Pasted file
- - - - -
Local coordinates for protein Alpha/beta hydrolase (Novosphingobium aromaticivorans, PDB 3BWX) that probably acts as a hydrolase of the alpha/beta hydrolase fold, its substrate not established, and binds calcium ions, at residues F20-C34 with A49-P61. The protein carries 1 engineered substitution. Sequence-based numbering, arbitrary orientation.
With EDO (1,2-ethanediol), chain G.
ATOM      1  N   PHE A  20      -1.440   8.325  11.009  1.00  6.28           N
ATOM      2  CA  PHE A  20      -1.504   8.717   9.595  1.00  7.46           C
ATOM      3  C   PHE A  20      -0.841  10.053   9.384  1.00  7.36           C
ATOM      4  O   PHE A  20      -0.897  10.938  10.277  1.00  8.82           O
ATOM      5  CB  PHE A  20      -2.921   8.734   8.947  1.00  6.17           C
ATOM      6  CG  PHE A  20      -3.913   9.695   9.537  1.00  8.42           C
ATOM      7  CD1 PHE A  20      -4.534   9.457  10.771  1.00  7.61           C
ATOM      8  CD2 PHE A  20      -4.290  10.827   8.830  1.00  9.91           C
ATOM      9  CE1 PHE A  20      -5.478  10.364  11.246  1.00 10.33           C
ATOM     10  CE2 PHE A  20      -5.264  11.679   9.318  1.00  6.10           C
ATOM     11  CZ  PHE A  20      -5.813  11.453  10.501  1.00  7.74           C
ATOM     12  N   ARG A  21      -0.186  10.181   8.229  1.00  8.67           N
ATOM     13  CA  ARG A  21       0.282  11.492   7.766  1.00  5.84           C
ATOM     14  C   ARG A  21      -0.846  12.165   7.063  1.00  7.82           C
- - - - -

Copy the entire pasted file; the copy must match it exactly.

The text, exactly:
Local coordinates for protein Alpha/beta hydrolase (Novosphingobium aromaticivorans, PDB 3BWX) that probably acts as a hydrolase of the alpha/beta hydrolase fold, its substrate not established, and binds calcium ions, at residues F20-C34 with A49-P61. The protein carries 1 engineered substitution. Sequence-based numbering, arbitrary orientation.
With EDO (1,2-ethanediol), chain G.
ATOM      1  N   PHE A  20      -1.440   8.325  11.009  1.00  6.28           N
ATOM      2  CA  PHE A  20      -1.504   8.717   9.595  1.00  7.46           C
ATOM      3  C   PHE A  20      -0.841  10.053   9.384  1.00  7.36           C
ATOM      4  O   PHE A  20      -0.897  10.938  10.277  1.00  8.82           O
ATOM      5  CB  PHE A  20      -2.921   8.734   8.947  1.00  6.17           C
ATOM      6  CG  PHE A  20      -3.913   9.695   9.537  1.00  8.42           C
ATOM      7  CD1 PHE A  20      -4.534   9.457  10.771  1.00  7.61           C
ATOM      8  CD2 PHE A  20      -4.290  10.827   8.830  1.00  9.91           C
ATOM      9  CE1 PHE A  20      -5.478  10.364  11.246  1.00 10.33           C
ATOM     10  CE2 PHE A  20      -5.264  11.679   9.318  1.00  6.10           C
ATOM     11  CZ  PHE A  20      -5.813  11.453  10.501  1.00  7.74           C
ATOM     12  N   ARG A  21      -0.186  10.181   8.229  1.00  8.67           N
ATOM     13  CA  ARG A  21       0.282  11.492   7.766  1.00  5.84           C
ATOM     14  C   ARG A  21      -0.846  12.165   7.063  1.00  7.82           C